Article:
The community Bible study my husband, Jerry, leads at the YMCA commits to tending the Salvation Army kettle during a portion of the Christmas season. Jerry signed up for a noon to two slot on Saturday, and then texted me, “Don’t have a partner, would you be interested?”
Well, of course, I would.
I love those bell ringers.
As we rang the bell at the Kroger on Saturday, we were touched by so many who stopped to feed the kettle. Often, it would be someone we least expected who would pause, dig deep into tattered pockets, and empty all the change they had into the kettle. “Merry Christmas,” we’d say.
“Merry Christmas,” we’d hear as a smile creased a weathered face or eyes that had seen decades of Christmases twinkled a bit in response.
Children love to donate and when asked if they want to ring the bell, their faces lit up as if we’d offered them a new Smartphone. Such a simple thing caused such joy.
One little girl with cute braids took the bell, stepped up to the kettle, and began ringing in such a way, I thought she might take away our jobs. In fact, I’m pretty sure she would have won the hearts . . . and cash of all who passed.
I started thinking about why the kettle, and why the ringing? So, I checked the Salvation Army site.
One hundred and twenty-five years ago in San Francisco, Salvation Army Captain Joseph McFee was burdened over how to feed the poor a Christmas dinner. He put out a pot for donations similar to one he’d seen at the docks in Liverpool England and collected enough to feed 1000 of the city’s poorest, thus beginning one of our most enduring Christmas traditions―one that has spread around the world.
Someone has said, “Bell ringing helps people remember that there are people in their neighborhoods who won't have a Christmas without their help."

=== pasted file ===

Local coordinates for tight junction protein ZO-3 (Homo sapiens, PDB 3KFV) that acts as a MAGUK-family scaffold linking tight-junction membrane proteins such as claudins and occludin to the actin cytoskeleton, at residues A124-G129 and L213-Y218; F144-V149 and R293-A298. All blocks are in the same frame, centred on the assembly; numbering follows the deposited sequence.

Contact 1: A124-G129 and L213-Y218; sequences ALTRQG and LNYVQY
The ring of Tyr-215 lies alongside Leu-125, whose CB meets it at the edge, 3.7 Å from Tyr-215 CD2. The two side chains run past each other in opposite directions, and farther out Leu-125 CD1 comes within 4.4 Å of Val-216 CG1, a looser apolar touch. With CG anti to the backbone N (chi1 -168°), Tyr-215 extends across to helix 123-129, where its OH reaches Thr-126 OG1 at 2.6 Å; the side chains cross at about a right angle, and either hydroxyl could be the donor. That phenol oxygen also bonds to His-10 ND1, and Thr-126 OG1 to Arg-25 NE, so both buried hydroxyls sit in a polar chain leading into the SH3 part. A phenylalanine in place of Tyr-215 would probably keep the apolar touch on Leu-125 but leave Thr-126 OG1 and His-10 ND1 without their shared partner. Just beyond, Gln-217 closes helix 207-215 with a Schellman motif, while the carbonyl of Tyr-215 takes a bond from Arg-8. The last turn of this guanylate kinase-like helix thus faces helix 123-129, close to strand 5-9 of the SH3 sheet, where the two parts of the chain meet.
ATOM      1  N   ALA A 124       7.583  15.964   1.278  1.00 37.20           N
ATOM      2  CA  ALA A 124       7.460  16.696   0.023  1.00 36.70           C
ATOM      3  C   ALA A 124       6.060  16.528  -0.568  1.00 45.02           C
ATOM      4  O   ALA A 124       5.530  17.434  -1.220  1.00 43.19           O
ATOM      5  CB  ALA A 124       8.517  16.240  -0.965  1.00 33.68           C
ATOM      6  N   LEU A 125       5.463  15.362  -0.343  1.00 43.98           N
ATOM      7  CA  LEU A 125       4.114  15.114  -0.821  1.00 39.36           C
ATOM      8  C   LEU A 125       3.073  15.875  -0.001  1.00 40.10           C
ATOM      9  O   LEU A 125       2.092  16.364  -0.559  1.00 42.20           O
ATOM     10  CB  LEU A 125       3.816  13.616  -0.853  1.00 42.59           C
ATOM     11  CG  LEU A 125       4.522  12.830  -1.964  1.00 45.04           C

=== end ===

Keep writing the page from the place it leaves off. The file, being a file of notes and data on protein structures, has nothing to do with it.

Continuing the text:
Today in the United States, the Salvation Army reportedly helps around four and a half million people during the Thanksgiving and Christmas seasons.
So I love, love, love the bell ringing.
Last night, Jerry and I watched It’s a Wonderful Life for the umpteenth time. I noticed something I’d forgotten. In the scene where the stock market crashes, George Bailey is in his office at the Savings and Loan and steps to the portrait of his father, Peter, who ran the savings and loan before him and was a man who lived to help others. Under his portrait a plaque read, “All you can take with you is that which you have given away.” I searched the internet to find the original source, but everything I saw attributes It’s a Wonderful Life as the source.
This time of year and all year long, it’s good to remember what really lasts are the acts of kindness and mercy―not the stuff.
So, turn your pockets inside out, too, and watch how your joy increases.
If you have opportunity to ring the bell, do it. And if you have opportunity to give, do that, too.
"Give away your life; you’ll find life given back, but not merely given back—given back with bonus and blessing. Giving, not getting, is the way. Generosity begets generosity" (Luke 6:38 The Message).
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